Materials scientists have used machine learning models and artificial intelligence (AI) to predict the properties of different materials. Traditional approaches require individual models and re-training for every different system to predict different properties. A model trained to predict a specific property can not be used to predict another property of the materials. To overcome this issue and develop a single model that can be used to predict different properties of materials, Victor Fung from the Georgia Institute of Technology has presented a Graph Neural Network (GNN) approach. In this technique, the composition and structure of a material can be encoded into a graph so that the properties of the materials can be related to the structure. Traditionally, GNN approaches work well when enough data is available to train the model, which may not be feasible from a material science perspective. Therefore, Fung and colleagues used the transfer learning technique to pre-train the model from a large dataset and then used the model to tune the properties of the materials. Different models, such as Crystal Graph Convolutional Neural Networks (CGCNN) and TorchMD-Net, were used to predict the properties of the materials, where the latter performed well under denoising scenarios.

Symposium EN07: Thermal Transport and Energy Conversion

Takahiro Baba, National Institute of Materials Science (NIMS), Japan

Thermal Diffusivity Measurement of Thin Films by Fourier Transform Thermo-Reflectance Method under Front Heat-Front Detect Configuration

Written by Kazi Zihan Hossain

Thermal conductivity measurement is crucial for nanoscale materials. In the traditional approach, thermal diffusivity is determined from an analytical solution after single pulse heating to obtain a thermos-reflectance signal; however, the actual thermos-reflectance signal requires periodic pulse heating. Takahiro Baba from the National Institute of Materials Science, Japan, and colleagues have developed a novel technique using the Fourier series to solve an exact analytical solution to express temperature response after heat diffusion from periodic pulse heating. A laser beam is incident on a 100-nm thick platinum thin film and collected with the photodetector when a pulse pump beam is used on the rear side of the thin film. The proposed technique could measure the thermal diffusivity and also exclude the effect of time delay. The technique is expected to work for more complicated samples like multi-layered thin films.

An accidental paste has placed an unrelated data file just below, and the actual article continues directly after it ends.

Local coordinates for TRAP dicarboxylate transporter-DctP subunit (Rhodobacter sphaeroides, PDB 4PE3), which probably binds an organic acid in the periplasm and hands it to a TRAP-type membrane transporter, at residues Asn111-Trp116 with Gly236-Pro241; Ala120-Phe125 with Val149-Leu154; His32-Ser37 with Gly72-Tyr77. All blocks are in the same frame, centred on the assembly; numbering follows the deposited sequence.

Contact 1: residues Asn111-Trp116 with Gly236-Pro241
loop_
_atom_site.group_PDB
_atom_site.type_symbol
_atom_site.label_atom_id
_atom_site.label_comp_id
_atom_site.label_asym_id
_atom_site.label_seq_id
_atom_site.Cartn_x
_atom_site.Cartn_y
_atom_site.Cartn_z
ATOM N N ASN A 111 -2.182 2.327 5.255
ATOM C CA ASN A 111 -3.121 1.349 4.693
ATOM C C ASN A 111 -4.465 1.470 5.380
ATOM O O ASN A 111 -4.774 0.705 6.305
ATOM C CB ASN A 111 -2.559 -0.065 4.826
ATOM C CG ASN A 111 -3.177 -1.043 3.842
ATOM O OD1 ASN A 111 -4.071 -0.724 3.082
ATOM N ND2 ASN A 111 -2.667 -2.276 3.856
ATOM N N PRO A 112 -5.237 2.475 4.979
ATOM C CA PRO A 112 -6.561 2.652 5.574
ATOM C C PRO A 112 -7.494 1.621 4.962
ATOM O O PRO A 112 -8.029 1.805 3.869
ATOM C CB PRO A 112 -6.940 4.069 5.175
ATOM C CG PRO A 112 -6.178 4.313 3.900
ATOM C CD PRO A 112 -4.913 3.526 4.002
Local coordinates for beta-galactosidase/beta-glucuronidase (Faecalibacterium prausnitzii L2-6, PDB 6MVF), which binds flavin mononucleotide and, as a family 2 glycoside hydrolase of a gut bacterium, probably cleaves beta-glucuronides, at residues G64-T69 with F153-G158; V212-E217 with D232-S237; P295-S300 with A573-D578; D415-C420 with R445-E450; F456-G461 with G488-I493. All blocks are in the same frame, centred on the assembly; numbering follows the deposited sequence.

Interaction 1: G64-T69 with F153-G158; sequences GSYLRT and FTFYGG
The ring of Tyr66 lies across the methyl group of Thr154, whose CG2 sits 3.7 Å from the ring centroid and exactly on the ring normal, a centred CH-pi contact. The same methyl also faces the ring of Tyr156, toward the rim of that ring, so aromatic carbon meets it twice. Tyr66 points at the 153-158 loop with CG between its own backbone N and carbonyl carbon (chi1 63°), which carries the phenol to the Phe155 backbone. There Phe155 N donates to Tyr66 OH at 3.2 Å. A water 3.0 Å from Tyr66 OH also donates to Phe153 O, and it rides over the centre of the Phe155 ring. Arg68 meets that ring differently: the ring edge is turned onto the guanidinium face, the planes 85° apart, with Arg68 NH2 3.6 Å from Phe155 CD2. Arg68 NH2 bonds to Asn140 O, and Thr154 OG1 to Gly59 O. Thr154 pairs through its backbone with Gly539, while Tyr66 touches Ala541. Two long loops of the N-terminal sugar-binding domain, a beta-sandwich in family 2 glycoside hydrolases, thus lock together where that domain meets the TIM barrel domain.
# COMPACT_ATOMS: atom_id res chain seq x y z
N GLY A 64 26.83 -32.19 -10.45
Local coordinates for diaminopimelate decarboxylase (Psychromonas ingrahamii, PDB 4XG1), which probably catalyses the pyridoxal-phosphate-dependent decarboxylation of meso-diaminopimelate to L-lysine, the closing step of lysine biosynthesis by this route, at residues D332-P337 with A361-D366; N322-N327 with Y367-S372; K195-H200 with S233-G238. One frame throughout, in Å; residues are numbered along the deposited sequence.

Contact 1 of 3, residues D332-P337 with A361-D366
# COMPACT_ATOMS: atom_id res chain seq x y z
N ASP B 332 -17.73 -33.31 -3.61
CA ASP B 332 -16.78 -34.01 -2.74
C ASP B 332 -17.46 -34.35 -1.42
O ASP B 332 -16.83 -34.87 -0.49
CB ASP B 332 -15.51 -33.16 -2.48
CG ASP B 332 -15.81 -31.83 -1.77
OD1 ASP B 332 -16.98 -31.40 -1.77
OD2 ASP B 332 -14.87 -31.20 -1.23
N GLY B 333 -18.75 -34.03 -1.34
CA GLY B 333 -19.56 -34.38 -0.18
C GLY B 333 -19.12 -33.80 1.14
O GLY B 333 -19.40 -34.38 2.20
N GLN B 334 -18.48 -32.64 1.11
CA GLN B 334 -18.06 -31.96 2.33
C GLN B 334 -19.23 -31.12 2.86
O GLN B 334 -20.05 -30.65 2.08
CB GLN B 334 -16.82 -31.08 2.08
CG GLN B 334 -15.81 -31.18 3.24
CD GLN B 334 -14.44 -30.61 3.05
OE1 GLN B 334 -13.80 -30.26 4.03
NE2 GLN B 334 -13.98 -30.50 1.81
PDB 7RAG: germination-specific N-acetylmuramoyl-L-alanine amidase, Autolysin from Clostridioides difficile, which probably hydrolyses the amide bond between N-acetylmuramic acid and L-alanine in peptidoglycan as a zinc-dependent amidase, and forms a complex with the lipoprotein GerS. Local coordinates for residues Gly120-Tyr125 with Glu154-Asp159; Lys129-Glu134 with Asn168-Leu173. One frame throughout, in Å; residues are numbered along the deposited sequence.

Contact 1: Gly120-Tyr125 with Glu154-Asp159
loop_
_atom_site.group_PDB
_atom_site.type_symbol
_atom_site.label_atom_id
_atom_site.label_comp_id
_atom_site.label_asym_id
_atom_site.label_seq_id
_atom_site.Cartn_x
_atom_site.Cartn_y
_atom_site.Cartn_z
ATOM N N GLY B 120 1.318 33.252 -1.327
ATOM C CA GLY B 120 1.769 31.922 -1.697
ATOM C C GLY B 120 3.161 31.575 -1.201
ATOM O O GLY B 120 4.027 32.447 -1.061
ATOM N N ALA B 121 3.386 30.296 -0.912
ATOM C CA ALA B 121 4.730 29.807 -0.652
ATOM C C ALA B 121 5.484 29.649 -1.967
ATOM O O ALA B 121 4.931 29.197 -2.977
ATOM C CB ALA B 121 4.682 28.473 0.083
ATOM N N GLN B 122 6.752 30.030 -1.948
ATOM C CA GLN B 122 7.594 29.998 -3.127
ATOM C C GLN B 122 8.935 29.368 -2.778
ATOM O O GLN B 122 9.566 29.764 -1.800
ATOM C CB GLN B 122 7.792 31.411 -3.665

Symposium SB11: Bio-Based and Biomimetic Polymers in Soft Robotics

Michael Dickey, North Carolina State University

Ultra-Tough Ionogels for Stretchable Ionic Devices 

Written by Kazi Zihan Hossain

Gels are crosslinked polymers swollen with liquid. They are considered soft and flexible materials that break easily when they experience significant stretching. Soft materials like rubber bands are very stretchy and soft, while glasses are stiff and rigid and can experience very high strain but are not stretchable. Tough materials fall between them, and they can survive both high stress and high strain. Gels need to have both elastic networks and energy-dissipating networks to become tough materials. Michael Dickey from North Carolina State University has presented several revolutionary examples of such tough gels. Polyacrylamide and polyacrylic acid were copolymerized by introducing ionic liquid to induce phase separation and fabricate ultra-tough ionic gel with a facile approach. Gels can be made tough by also introducing a double network or introducing noncovalent crosslinks. Lastly, they have also presented another facile technique where liquid metal (eutectic gallium indium) was introduced to initiate free radical polymerization without the use of a traditional molecular initiator.

Symposium MF01: Advances in Polymer-based Soft Matter for Additive Manufacturing

Shangsi Chen, Zhaohe Xu, and Min Wang, The University of Hong Kong

3D Printed core-shell structured scaffolds with NIR-Triggered dual release for cancer therapy and uterine tissue regeneration

Written by Swati Suman